I went into a writing hibernation after several weeks of giving readers insights and thoughts on books, literary programmes, youth-activism and community projects. I had to lie fallow for some time to see to one or two personal projects that are monumental to my life. Sometime in the near future (God-willing), I will tell readers how these literary write-ups have helped me secure what might stand out to be the singularly most significant achievement in my life. As humble as this platform might seem, it has helped personified the statement Neil Armstrong made when he first stepped on the moon “one small step for a man, one giant leap for mankind.” This platform secured for me a quantum jump. So I had to pause to see to that. After all our elders say it is not a crime for the flute player to sometimes stop to wipe his nose. But I have wiped my nose enough. I have to come back. If for nothing at all, at least for two people.
The janitor at my workplace tells me he reads my column every Thursday morning before he carries on his task for the day. Few days ago, he mentioned that it’s been a while he read from me. His lamentations pale in that of the man in my neighborhood who has become a hype man of sort. He tells everyone around that this son of ours writes in the prestigious Business and Financial Times. He encourages me to keep writing. Few days ago he complained that I do not bring him my column for him to read anymore. The way and manner he complained was interesting. For a while I thought he was performing Bob Marley’s Weeping and Wailing. So I decided to resume. And just when I was thinking and tossing things in my mind as to what to write, a friend I made on this literary journey brought me gold. She brought a book we all read and spoke about in sharp focus. She read the book that stirs the soul and inflames the passion and went ahead to write some interesting stuff about it, which I want to share. Before I continue, it is fair enough to introduce the book, and my friend to you.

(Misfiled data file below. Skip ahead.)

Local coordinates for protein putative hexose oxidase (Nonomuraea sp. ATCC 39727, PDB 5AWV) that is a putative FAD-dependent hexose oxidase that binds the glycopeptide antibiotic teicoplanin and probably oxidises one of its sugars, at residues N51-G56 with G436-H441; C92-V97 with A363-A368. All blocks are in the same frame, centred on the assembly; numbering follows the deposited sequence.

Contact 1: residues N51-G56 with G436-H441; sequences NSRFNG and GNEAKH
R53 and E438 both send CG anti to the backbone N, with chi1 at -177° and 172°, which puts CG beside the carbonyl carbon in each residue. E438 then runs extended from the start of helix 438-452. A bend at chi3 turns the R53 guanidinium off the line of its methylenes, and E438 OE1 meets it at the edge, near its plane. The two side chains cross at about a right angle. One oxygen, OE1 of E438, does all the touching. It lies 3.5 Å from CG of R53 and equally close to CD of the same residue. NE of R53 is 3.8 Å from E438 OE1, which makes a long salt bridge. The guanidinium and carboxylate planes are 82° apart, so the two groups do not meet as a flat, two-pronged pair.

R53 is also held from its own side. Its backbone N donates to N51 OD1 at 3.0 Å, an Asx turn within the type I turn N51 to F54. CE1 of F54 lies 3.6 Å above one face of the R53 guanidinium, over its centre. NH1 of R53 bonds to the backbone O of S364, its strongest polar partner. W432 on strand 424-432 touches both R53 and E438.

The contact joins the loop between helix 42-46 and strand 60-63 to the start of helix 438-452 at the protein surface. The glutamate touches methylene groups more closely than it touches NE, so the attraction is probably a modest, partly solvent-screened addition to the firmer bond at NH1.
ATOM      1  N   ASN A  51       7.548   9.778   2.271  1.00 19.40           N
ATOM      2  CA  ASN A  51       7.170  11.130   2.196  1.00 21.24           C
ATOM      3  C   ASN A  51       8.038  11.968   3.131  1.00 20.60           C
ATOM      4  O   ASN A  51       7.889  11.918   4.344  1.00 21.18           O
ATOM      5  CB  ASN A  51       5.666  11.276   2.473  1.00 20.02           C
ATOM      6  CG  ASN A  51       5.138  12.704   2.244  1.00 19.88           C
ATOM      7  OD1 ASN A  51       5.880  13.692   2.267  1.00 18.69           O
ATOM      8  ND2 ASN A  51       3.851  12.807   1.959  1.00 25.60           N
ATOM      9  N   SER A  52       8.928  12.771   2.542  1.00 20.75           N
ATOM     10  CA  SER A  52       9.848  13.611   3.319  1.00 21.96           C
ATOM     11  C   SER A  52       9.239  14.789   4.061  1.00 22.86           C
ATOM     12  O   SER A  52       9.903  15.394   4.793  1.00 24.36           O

The book is The Soul of a Butterfly; Reflections on life’s journey. Two hundred and fifty-six pages, it was a collaboration between Muhammad Ali, the three time Heavyweight Champion (considered by many as the greatest of all time) and his daughter, Hana Ali. The book chronicles some of the most important experiences in the Champion’s life and offers you the opportunity to see how he became who he became. A review once described it as “an elliptical, collage-like memoir that offered a philosophical look back at his life.”
Published in 2003, the book is filled with so much inspiration for those who feel downtrodden to work themselves through the muck and mire of difficulties their situation presents. The book shows you where and how he started, the people who rejected him and how he was able to rise to the top. It is a book that offers hope too to those who feel posterity’s door is shut to them. It is a book that focuses on the power of his unshakeable faith and strength of his wondrous belief in the Lord of the universe. Faith they say is the substance of things hoped for and the evidence of things not seen.” Muhammad Ali at this point in his life was battling an enemy outside the boxing ring. He was battling Parkinson’s disease. Yet he gave us an account that further emboldens spirituality in all of us. He stated that “ We all have the same God, we just serve him differently, Rivers, lakes, ponds, streams, oceans, all have different names, but they contain water. So do religions have different names and they all contain truth, expressed in different ways, forms, and times.”
So Sabena read the book and decided to give us this account. Sabena is an enterprising young lady I met the day she launched her book that touches on a very important yet neglected topic in the country; Adolescent Reproductive Health and its concomitant youth issues. She writes:
After watching the movie One night in Miami, I knew I wanted to learn more about Muhammad Ali and Malcolm X. All the while watching, I thought of an acquaintance, Maazi Okoro, I don’t know if I can call him a friend. He sent me a text asking about the movie and we went on to talk about Malcolm and Muhammad and he further stirred my curiosity and I quickly placed an order to get this book on his recommendation. I think he is slowly understanding my kind of books. Woo-woo #smiles. Sitting by the road side at Hajia Sadia’s eatery at Accra Newtown, I burst out into laughter after reading a few lines from the book. Muhammad Ali’s humor had caught up with me. Need I mention how difficult it is to crack me up? I think that I have met my woo-woo mate. I thought.
I would highlight a few issues that I loved and have questions about.